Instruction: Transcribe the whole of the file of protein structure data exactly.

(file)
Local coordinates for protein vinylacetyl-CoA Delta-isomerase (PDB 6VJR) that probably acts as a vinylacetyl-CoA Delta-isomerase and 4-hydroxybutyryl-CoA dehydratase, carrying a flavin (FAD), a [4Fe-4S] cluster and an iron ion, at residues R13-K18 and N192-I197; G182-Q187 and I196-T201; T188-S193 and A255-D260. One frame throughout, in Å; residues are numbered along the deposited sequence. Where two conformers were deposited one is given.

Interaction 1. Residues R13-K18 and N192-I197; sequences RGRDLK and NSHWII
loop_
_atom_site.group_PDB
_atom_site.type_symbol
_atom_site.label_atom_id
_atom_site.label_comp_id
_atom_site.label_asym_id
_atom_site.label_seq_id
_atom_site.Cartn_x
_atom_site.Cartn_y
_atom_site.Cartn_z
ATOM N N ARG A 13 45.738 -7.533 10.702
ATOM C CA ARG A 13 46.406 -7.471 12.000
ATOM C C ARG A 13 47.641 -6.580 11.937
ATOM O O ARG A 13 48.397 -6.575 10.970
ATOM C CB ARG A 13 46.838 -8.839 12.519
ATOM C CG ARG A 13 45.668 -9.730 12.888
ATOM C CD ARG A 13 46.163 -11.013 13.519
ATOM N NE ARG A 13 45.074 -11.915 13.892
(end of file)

Local coordinates for protein vinylacetyl-CoA Delta-isomerase (PDB 6VJR) that probably acts as a vinylacetyl-CoA Delta-isomerase and 4-hydroxybutyryl-CoA dehydratase, carrying a flavin (FAD), a [4Fe-4S] cluster and an iron ion, at residues R13-K18 and N192-I197; G182-Q187 and I196-T201; T188-S193 and A255-D260. One frame throughout, in Å; residues are numbered along the deposited sequence. Where two conformers were deposited one is given.

Interaction 1. Residues R13-K18 and N192-I197; sequences RGRDLK and NSHWII
loop_
_atom_site.group_PDB
_atom_site.type_symbol
_atom_site.label_atom_id
_atom_site.label_comp_id
_atom_site.label_asym_id
_atom_site.label_seq_id
_atom_site.Cartn_x
_atom_site.Cartn_y
_atom_site.Cartn_z
ATOM N N ARG A 13 45.738 -7.533 10.702
ATOM C CA ARG A 13 46.406 -7.471 12.000
ATOM C C ARG A 13 47.641 -6.580 11.937
ATOM O O ARG A 13 48.397 -6.575 10.970
ATOM C CB ARG A 13 46.838 -8.839 12.519
ATOM C CG ARG A 13 45.668 -9.730 12.888
ATOM C CD ARG A 13 46.163 -11.013 13.519
ATOM N NE ARG A 13 45.074 -11.915 13.892